Wayne White’s life story reads like the story of a classic American hero.
An artist leaves his small Tennessee town to find his dreams in the bright lights of New York City. Tremendous, enviable success ebbs and flows through his busy hands, helping him to eventually realize his true calling: aiming a giant metaphorical middle finger toward a too-serious art world.
A college-trained painter and a self-taught puppeteer, White paved his way into the American zeitgeist as one of the lead designers of the children’s show Pee-Wee’s Playhouse. Despite the show’s relatively short run on network TV, White’s kitschy home made aesthetic became an indelible marker of playful hipness for a generation.
Other claims to fame include the science-themed Beakman’s World, a series of memorable Snapple commercials, shorts on MTV’s Liquid Television, and music videos like Peter Gabriel’s “Big Time” and the award-winning, eternally awesome Smashing Pumpkins’ “Tonight Tonight.”
After utterly exhausting himself as a one-man animation studio in the Hollywood machine, a burnt-out White retreated to his home studio and forged a new path for himself with his now-iconic comedic painted word stories. In the second half of his already impressive career, White now finds himself among the company of the nation’s top visual artists.
White’s condensed story is a refreshing and inspirational portrait of the artist as a hard-working rebel. As told in vivid detail by keen-eyed director Neil Berkeley, White’s hero’s journey pops to life in the uplifting documentary Beauty is Embarrassing, currently showing at SXSW.
After two and a half intimate years of collecting White’s family, friends and co-workers’ stories, Berkely found the good-natured artist’s journey was one of celebration and self-discovery rather than the clichéd depiction of the tortured artist succeeding in spite of himself.
“We’re finding that audiences are almost relieved by the end of the film,” says Berkeley, in town with White for the initial SXSW screenings of Beauty is Embarrassing. “People often expect to feel bad after a documentary, but this one is funny… Audiences are responding exactly the way we hoped they would.”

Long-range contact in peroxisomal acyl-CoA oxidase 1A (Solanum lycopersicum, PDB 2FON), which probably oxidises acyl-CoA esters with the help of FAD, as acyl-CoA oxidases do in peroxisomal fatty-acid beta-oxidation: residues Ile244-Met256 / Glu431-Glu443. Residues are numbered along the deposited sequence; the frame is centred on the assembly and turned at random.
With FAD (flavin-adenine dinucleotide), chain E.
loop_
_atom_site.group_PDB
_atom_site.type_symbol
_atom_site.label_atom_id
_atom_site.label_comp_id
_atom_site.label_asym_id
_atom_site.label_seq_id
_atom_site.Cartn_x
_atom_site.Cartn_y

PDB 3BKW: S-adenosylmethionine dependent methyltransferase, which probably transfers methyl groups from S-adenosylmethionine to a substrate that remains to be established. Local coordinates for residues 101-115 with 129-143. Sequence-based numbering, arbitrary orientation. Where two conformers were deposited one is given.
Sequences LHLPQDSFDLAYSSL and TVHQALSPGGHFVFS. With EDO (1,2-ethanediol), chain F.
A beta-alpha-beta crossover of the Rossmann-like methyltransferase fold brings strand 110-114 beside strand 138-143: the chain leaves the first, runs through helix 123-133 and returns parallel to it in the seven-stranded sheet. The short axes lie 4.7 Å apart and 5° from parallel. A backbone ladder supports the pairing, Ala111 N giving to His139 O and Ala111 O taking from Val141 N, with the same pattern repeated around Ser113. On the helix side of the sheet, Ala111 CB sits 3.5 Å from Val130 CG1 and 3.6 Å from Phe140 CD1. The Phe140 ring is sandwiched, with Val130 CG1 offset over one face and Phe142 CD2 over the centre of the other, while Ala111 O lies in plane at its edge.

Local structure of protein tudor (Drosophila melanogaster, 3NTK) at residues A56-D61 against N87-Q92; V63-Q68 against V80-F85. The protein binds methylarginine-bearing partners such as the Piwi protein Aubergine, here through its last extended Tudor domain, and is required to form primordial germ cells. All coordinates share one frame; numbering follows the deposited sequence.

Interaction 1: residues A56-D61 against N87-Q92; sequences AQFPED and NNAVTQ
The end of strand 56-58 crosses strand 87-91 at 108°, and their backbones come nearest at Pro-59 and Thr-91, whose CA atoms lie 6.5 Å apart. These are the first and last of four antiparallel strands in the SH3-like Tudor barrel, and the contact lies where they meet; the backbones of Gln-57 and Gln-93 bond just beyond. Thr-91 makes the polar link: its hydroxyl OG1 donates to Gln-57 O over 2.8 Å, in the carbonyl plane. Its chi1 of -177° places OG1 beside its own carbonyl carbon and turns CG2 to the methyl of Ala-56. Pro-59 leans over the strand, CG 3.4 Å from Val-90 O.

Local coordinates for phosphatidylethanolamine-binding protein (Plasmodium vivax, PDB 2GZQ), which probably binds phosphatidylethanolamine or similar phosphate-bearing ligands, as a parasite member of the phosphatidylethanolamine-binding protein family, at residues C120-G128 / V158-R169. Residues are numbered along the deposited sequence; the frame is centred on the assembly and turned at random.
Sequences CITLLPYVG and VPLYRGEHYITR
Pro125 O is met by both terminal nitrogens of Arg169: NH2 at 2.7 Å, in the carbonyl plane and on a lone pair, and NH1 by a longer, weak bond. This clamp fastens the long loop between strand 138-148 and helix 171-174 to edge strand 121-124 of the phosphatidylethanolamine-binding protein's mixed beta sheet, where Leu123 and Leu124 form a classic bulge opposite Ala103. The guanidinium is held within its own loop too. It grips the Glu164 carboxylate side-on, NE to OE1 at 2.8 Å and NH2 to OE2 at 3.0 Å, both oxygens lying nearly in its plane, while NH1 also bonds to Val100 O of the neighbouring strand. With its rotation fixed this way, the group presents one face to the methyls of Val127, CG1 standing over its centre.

That’s not to say that the film whitewashes the hardships that White faced throughout his career and continues to struggle with every day. After White adapted to having Berkeley’s camera on him 24/7, his quieter moments also reveal his inner demons: his fear of disconnection and of letting himself and others down.
“It really wasn’t weird being followed around all the time,” says the puppeteer, reflectively. “Neil gave me the freedom to be myself, and I think the film really shows the best versions of me. I watch the movie now and I think, ‘I want to be that guy.’ It’s me in my most honest moments. The only skeletons I have in my closet are the ones I’ve made.”
Always authentic and brazenly defiant to the end, White’s most recent attention has come from his pop art gallery exhibits that consist of painting crass witticisms over found thrift store Americana landscapes. These pieces combine his precise sense of humor with his appreciation of the mundane “K-Mart art” of middle America.
It wasn’t too long before these paintings ignited White’s value in the fine art world, a microcosm that almost never respects comedy as an art form. Still, art critics and fellow artists alike began giving credit where credit was due. The self-made puppeteer became a world-class painter.
In one amazing shot of the movie, illustrator Gary Panter calls White “a poet.” In the shot, just over his shoulder, one of White’s paintings declares in bright white block letters: “Marcel Duchamp is a big French fag.” (Hooray for poetry!)
“In a humble way, I suppose I do consider myself [a poet],” says White, laughing. “I love art. I get it in its highest form. But there’s no reason you can’t do that and also have fun. I say, lose the pretension and be real about it. I’m a guy from Tennessee who reads Wallace Stephens. You can be both.”
Citing Red Grooms, Art Spiegelman, wife Mimi Pond and even Pee-Wee as his artistic heroes, White is indeed an American original. “I’ve had lots of mentors, and I’m lucky enough to find people who believe in me more than I believe in myself. Artists need that affirmative person. I’ve been very lucky. And now I’m doubly lucky that someone wanted to tell my story.”
A happy ending to our hero’s journey.
Beauty is Embarrassing plays Thursday, Mar 15 at 1:30 p.m. at the SXSW Vimeo Theatre in the Austin Convention Center. Free to Film, Gold and Platinum badge holders and film pass holders. $10 for tickets without a badge.
White's work is also on display at Domy Books until April 19. Signed copies of his book, Maybe Now I'll Get the Respect I So Richly Deserved, are on sale now.